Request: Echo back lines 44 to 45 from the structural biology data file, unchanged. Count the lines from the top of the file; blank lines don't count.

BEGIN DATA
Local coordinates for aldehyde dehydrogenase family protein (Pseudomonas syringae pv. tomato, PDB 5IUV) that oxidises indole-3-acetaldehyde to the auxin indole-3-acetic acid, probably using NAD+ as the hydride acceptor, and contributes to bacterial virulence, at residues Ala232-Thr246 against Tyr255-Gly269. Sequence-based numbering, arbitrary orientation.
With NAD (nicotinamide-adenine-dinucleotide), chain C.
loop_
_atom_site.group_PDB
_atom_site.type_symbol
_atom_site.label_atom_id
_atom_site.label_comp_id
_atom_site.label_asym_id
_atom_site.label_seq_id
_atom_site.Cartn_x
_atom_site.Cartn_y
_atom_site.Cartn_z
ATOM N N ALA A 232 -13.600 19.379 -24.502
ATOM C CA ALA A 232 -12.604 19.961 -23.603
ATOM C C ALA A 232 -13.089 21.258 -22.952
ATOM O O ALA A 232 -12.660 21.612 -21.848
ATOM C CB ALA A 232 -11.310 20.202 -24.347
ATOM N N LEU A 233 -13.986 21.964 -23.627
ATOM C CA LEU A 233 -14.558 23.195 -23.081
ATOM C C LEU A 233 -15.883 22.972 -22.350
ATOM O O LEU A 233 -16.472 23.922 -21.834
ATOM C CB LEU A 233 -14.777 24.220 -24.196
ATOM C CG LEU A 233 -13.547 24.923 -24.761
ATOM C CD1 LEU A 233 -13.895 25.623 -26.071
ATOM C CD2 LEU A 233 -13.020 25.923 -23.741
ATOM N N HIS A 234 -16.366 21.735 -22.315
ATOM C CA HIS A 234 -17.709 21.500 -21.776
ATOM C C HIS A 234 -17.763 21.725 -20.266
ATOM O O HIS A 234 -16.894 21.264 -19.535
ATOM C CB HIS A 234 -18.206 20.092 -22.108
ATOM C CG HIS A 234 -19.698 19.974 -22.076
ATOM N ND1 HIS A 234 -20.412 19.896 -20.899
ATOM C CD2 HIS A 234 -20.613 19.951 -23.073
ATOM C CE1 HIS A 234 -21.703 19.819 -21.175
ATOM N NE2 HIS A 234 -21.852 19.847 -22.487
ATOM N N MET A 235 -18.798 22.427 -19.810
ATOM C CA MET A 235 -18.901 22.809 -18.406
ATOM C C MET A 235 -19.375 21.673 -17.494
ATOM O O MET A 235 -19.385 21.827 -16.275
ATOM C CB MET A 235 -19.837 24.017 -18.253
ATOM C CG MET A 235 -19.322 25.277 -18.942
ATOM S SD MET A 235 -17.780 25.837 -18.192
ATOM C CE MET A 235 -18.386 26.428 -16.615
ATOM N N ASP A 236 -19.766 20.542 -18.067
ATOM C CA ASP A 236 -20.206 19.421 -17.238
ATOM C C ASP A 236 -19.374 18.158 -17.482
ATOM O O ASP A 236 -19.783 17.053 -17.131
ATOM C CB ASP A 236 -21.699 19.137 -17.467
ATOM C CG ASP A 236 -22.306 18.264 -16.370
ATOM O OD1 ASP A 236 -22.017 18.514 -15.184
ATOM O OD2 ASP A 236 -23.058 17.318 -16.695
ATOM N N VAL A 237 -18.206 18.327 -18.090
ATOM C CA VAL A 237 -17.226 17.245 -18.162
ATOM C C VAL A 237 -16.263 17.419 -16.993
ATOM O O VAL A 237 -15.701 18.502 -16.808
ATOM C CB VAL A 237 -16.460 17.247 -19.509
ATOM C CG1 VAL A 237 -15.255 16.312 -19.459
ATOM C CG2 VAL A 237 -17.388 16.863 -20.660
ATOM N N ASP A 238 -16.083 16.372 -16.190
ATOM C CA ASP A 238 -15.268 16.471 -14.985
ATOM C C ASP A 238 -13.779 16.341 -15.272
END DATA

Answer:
ATOM N N ASP A 236 -19.766 20.542 -18.067
ATOM C CA ASP A 236 -20.206 19.421 -17.238